Although everyone in the cast was helpful that day, Erika particularly
remembers the kindness of Lynn Benish, Ernest Graves, and Nat Polen. "They
kind of took me by the hand and showed me where everything was. I had no
idea what went on - on a television show. Everybody said I behaved as if
I'd been doing television all my life. Sheer panic is all it could have
been. Now, whenever anybody starts on our show, I make it a point to try
and help them because I know what it's like to be so absolutely lost."
Erika says she has enjoyed every minute that she has been a part of
"One Life to Live." "There have been times when I just didn't want to go
to work, there have been times when I've had the flu or a virus and could
hardly get out of bed. But on a soap, you can't just call in and say you
aren't coming in. And I've gone in, and there's always something that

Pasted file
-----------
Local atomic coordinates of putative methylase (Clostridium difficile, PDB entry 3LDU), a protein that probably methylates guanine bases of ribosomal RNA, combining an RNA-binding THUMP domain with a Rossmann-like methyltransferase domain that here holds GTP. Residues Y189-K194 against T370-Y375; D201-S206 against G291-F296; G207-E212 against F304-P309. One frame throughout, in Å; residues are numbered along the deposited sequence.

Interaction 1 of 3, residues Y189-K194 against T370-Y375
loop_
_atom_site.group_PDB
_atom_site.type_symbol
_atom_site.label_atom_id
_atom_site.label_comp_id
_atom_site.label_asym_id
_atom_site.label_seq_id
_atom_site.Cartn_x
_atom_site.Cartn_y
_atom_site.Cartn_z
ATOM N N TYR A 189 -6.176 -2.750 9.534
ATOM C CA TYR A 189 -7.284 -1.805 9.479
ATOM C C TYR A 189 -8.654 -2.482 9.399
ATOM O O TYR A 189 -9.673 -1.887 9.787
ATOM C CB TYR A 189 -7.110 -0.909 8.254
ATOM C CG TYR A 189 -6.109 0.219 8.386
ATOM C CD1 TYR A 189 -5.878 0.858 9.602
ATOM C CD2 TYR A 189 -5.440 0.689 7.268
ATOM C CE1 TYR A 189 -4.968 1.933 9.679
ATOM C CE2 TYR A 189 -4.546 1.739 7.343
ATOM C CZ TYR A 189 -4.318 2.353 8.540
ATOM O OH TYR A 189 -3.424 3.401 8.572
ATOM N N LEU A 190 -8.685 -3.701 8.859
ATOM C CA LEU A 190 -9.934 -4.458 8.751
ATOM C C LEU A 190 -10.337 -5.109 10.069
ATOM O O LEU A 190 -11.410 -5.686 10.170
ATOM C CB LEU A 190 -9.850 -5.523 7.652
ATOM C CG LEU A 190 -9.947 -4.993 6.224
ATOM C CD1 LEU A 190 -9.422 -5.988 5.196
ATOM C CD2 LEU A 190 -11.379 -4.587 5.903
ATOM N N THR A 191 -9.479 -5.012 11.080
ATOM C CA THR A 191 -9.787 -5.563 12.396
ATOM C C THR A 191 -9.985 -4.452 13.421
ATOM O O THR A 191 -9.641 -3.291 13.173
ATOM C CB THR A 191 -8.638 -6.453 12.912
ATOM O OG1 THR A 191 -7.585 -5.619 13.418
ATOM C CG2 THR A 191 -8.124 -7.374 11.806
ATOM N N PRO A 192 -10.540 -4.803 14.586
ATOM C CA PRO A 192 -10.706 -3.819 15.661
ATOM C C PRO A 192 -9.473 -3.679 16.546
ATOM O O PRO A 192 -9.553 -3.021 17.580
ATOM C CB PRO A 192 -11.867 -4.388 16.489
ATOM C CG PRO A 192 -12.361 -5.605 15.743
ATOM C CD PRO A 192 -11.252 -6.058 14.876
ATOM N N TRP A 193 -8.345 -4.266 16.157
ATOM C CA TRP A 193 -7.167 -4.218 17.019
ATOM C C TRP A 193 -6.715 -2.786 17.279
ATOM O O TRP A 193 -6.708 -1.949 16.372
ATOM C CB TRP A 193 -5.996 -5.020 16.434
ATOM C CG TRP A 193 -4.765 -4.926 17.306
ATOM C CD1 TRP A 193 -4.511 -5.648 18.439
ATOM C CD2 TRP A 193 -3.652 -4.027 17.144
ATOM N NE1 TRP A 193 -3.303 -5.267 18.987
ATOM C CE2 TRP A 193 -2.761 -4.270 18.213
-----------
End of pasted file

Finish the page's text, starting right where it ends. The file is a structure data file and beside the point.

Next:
makes it fun."
Perhaps the most fun she's had on the show was during the four days her
father made a guest appearance. "It was brought about because he was going
to be in the country, and Doris Quinlan had been saying for years,
"Wouldn't it be fun if...?" He was contacted and he agreed to come on. He
played my godfather who had come over to solve my problems.
"I had a very good time with him. I was more nervous than I had ever
been in my whole life. Then I discovered he was more nervous than I was,
and I stopped being nervous. He enjoyed it, but he said, in his entire
seventy-two years he had never worked so hard. They gave him pages and
pages to say. But it was fun. I enjoyed doing it. It would be nice if he
could do one or two appearances a year."
Erika also enjoys working with all the regular cast members of "One
Life." We have an exceptional cast. There's no inner fighting, no vying
for star positions. "We're like one big family. And I'd say that is most